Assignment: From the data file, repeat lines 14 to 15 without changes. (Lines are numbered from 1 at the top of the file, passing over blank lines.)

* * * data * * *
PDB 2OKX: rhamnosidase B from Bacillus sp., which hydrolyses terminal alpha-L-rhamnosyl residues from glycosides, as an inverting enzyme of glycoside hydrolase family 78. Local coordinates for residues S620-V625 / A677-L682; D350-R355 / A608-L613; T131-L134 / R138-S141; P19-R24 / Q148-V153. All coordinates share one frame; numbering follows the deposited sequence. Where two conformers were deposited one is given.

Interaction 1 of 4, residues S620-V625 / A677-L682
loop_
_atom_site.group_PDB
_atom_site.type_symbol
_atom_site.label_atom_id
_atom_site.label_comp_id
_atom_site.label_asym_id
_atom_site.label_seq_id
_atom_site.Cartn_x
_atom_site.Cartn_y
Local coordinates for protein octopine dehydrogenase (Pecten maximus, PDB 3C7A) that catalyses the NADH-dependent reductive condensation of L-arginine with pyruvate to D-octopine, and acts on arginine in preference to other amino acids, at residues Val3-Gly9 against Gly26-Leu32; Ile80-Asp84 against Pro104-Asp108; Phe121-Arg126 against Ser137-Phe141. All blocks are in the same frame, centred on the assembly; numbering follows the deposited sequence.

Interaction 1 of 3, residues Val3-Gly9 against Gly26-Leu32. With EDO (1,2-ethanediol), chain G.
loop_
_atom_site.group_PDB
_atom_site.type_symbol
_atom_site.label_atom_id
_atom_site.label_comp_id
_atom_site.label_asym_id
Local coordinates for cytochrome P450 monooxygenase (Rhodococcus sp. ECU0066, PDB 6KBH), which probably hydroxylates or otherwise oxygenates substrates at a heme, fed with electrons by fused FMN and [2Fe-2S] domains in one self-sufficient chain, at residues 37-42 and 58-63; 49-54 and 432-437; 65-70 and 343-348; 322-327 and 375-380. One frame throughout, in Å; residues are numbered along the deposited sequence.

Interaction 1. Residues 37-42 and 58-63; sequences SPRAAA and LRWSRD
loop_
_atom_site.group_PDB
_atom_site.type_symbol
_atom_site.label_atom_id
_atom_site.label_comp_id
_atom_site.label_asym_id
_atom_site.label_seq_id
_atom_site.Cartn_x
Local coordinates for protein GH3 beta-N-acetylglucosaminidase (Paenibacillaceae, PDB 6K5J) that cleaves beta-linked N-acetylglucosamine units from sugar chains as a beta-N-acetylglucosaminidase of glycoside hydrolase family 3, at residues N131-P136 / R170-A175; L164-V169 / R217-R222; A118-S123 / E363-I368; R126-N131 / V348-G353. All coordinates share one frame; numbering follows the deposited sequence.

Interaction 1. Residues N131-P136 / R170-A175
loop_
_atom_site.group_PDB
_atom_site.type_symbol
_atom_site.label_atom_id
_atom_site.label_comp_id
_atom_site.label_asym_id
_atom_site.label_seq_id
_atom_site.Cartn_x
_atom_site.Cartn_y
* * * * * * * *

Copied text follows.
loop_
_atom_site.group_PDB